Death is one of those things we avoid in any way we can. We fill our lives with things, we immerse ourselves in books, movies or other fantasies, we focus on our careers neglecting everything else, we party, play and distract ourselves from the impending, inevitable reality.
However, we don’t do death like we used to. Once afraid of ‘meeting their maker’, today people are resigned to there being no meeting at all. No longer afraid of going to hell, most are fearful of going nowhere at all.

Religious Candles and Cross
Often today’s funerals are not even about the person who died but about “managing our grief.”

Today people want to die quickly, preferably in their sleep. In the past when most people had a Christian worldview even if they were not Christians, they wanted to know when death would come so they could be prepared. “Prepare for what?” you might wonder.
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He Dared to Dream

The carriage was tightly packed with passengers as they settled down for the long journey. Among them were the regulars, those tired workers returning home from long night shifts in city factories. There were also children returning home after their term at boarding school, and there were some tourists eagerly anticipating their new adventure.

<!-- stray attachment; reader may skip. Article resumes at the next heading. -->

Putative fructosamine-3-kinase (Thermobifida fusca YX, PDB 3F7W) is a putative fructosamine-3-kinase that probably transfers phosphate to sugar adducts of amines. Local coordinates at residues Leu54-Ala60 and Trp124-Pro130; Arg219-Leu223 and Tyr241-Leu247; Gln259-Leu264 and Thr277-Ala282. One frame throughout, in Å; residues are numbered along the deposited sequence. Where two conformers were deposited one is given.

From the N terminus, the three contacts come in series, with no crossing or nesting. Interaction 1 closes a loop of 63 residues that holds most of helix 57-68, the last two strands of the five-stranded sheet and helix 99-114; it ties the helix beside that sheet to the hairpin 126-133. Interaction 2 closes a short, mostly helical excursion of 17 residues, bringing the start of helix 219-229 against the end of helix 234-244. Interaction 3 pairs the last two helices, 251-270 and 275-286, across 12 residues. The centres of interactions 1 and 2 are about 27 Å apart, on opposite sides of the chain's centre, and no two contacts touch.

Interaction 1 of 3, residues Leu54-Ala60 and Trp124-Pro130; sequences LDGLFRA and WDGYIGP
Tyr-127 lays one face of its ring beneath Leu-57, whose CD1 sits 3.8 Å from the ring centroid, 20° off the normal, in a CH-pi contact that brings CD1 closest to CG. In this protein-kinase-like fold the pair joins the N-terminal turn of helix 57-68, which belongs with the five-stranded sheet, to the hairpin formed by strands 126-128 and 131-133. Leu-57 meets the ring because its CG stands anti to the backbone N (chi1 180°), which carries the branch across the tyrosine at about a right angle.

In the corner, near the window, was an old man. Next to him, by the window, was a younger man in his mid-30s. As the train moved out of the station the younger one started talking excitedly and loudly. “Dad, do you see the trees and the way they move in the wind. It’s wonderful isn’t it?” “Dad, look at the rain. Isn’t the way it falls beautiful.” “Hey Dad, look at the grass, what a lovely colour green is.” And so on.

“Hey Dad, look at the grass, what a lovely colour green is.”
“Hey Dad, look at the grass, what a lovely colour green is.”

Everyone heard the running commentary and thought it a somewhat strange. However, the longer it continued the more frustrated they become and began murmuring amongst themselves. The young man, unaware of their discomfort, continued his joyful observations.

Suddenly it became too much for one passenger who turned to the old man saying, “Can’t you keep him quiet? It is all very off putting. If he is unwell take him to hospital.”